UN Women: 59th Commission on the Status of Women (CSW)

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WOLFBy Annika Wolf, MW Fellow 2013-2015 (*)

As the delegate of an NGO I participated in the CSW at the United Nations headquarters in New York, USA from 16 March to 20 March 2015. The conference brought together world leaders, advocates, policymakers, journalists, researchers and young people to strategize and discuss how much – or how little – progress has been made since the first declaration on the status of women made in Beijing in 1995. Though I have visited the headquarters before, it was different to actually participate in a session and speak with women from around the world, to hear their views and listen to the experiences from their specific countries.

Most women in the Western, developed world enjoy full rights of citizenship, and discussion in recent times has been about getting more women into management positions and for equal compensation. Though I consider myself an educated and well-informed person, it is different to read a story in a paper and to hear it first-hand from someone who has experienced it. It is only on occasions like the CSW one realizes that equal access to education, maternal, sexual, and reproductive health and rights, and other basic liberties like marriage and a fair voting process are not enjoyed in many countries. For women around the world to be presented at the CSW means to be humanized, they have a representative speaking up for them. The delegates fight to bring about change for girls and women in their communities, in their countries and internationally. The conference offers the opportunity to build capacity, share solutions and forge partnerships, together creating coalitions, communication and actions that spark political commitment and investment in girls and women around the world.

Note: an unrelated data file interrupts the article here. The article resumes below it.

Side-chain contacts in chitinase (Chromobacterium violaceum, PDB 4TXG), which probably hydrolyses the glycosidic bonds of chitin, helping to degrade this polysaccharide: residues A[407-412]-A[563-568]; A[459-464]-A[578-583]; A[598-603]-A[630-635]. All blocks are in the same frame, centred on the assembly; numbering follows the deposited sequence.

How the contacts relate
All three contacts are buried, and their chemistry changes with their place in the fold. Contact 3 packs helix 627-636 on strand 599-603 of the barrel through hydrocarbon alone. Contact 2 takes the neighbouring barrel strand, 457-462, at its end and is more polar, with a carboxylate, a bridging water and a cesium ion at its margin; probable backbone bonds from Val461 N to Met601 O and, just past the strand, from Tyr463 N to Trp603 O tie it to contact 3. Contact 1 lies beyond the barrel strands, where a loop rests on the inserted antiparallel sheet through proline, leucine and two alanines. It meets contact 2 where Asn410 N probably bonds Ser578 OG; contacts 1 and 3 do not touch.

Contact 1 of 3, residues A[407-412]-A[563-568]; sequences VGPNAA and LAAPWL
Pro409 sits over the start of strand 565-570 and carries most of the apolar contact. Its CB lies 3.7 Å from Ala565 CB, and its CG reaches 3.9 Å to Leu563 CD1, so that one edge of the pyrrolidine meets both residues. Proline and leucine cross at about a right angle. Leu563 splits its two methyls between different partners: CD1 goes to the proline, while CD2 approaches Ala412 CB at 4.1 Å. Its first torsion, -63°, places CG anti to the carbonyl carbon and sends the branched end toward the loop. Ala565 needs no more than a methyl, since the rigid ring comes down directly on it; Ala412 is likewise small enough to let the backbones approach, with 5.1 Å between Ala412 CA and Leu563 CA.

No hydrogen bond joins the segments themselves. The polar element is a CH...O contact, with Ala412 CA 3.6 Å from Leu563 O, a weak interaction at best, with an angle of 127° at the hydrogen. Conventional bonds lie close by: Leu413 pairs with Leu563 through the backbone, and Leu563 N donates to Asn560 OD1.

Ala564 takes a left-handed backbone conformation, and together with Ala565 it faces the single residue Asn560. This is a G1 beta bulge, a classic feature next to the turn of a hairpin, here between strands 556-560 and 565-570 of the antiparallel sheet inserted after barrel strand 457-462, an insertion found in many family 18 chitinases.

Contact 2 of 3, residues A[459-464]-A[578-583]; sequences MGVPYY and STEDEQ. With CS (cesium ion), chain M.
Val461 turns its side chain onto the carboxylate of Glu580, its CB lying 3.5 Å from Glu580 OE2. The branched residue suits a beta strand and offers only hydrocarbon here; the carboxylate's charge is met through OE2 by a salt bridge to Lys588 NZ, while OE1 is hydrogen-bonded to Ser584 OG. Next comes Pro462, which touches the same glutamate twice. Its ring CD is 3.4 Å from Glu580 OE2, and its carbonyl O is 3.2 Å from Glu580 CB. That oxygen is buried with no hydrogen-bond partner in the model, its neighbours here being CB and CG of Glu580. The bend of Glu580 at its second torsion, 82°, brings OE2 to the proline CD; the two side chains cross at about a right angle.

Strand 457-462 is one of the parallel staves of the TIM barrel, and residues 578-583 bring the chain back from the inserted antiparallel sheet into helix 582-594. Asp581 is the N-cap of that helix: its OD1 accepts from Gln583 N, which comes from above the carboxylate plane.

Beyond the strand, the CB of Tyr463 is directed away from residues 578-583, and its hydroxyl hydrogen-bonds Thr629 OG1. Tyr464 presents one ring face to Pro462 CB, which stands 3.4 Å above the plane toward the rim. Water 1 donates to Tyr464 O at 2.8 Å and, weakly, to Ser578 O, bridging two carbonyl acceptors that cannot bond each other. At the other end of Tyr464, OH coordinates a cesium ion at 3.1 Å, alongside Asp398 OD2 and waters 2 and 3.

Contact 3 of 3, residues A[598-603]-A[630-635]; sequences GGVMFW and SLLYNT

The one person that struck me most with her speech in the opening session was Ms. Alaa Murabit, a 24 year old medical doctor from Libya. She was put on the Libyan regime’s “most wanted” list for providing health care and information to revolutionaries and survivors of sexual violence during the Libyan uprising. She founded The Voice of Libyan Women (VLW). Her speech addressed the issue of gender equality through both communication and education, and only with a dialogue not among women alone but together with men will the goal of gender equality be reached (unfortunately there were not many men present at the meeting). She is one of those young people that has the potential to be a powerful spokesperson for the needs of people, as well as an agent of change, transforming policies, programming, and society for the better – sometimes at the risk of her own life.

That the CSW is also part of a political arena became obvious when one representative from a large Asian country talked about gender equality and women’s rights in its country. For this country that has general issues with human rights, I find it striking how it points out the achievements it has made with women’s rights in recent years. Where does it draw the line between human rights and women’s rights? Some delegates also provoked criticism on the street when they were met by large black limousines, hiding their expensive clothes and jewelry from the view of the curious public. One may ask how this contributes to the underdeveloped and poor countries they are sent to represent.

Overall, being a delegate for this CSW was a valuable and worthwhile experience. It opened my eyes to the achievements that have been made in the last 20 years, since the Beijing meeting, and the numerous aims that still lie ahead of us to achieve an equal status for women in the world – and for all human beings for that matter.

(*) The MWPBlog is a platform for MW Fellows to address scholarly topics and comment on current affairs. The thoughts expressed in the posts represent solely the views of the posting Fellows and not of the Max Weber Programme